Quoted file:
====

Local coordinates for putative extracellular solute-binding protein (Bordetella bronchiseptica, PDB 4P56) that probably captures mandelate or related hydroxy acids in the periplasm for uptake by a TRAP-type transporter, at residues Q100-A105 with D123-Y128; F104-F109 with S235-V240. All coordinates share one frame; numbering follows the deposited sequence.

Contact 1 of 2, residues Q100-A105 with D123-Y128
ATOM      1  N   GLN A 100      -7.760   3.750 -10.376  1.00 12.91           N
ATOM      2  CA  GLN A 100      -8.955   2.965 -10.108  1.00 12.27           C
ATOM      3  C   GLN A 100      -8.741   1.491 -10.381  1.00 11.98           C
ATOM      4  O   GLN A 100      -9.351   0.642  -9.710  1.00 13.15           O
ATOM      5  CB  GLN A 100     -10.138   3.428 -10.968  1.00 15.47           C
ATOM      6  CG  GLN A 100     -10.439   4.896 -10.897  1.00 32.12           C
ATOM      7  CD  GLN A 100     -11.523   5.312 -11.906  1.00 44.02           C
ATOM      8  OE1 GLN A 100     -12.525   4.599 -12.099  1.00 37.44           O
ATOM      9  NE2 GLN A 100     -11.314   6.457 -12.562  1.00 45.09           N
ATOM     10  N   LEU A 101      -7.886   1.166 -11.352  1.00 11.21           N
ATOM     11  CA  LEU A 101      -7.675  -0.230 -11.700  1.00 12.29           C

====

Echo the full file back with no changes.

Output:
Local coordinates for putative extracellular solute-binding protein (Bordetella bronchiseptica, PDB 4P56) that probably captures mandelate or related hydroxy acids in the periplasm for uptake by a TRAP-type transporter, at residues Q100-A105 with D123-Y128; F104-F109 with S235-V240. All coordinates share one frame; numbering follows the deposited sequence.

Contact 1 of 2, residues Q100-A105 with D123-Y128
ATOM      1  N   GLN A 100      -7.760   3.750 -10.376  1.00 12.91           N
ATOM      2  CA  GLN A 100      -8.955   2.965 -10.108  1.00 12.27           C
ATOM      3  C   GLN A 100      -8.741   1.491 -10.381  1.00 11.98           C
ATOM      4  O   GLN A 100      -9.351   0.642  -9.710  1.00 13.15           O
ATOM      5  CB  GLN A 100     -10.138   3.428 -10.968  1.00 15.47           C
ATOM      6  CG  GLN A 100     -10.439   4.896 -10.897  1.00 32.12           C
ATOM      7  CD  GLN A 100     -11.523   5.312 -11.906  1.00 44.02           C
ATOM      8  OE1 GLN A 100     -12.525   4.599 -12.099  1.00 37.44           O
ATOM      9  NE2 GLN A 100     -11.314   6.457 -12.562  1.00 45.09           N
ATOM     10  N   LEU A 101      -7.886   1.166 -11.352  1.00 11.21           N
ATOM     11  CA  LEU A 101      -7.675  -0.230 -11.700  1.00 12.29           C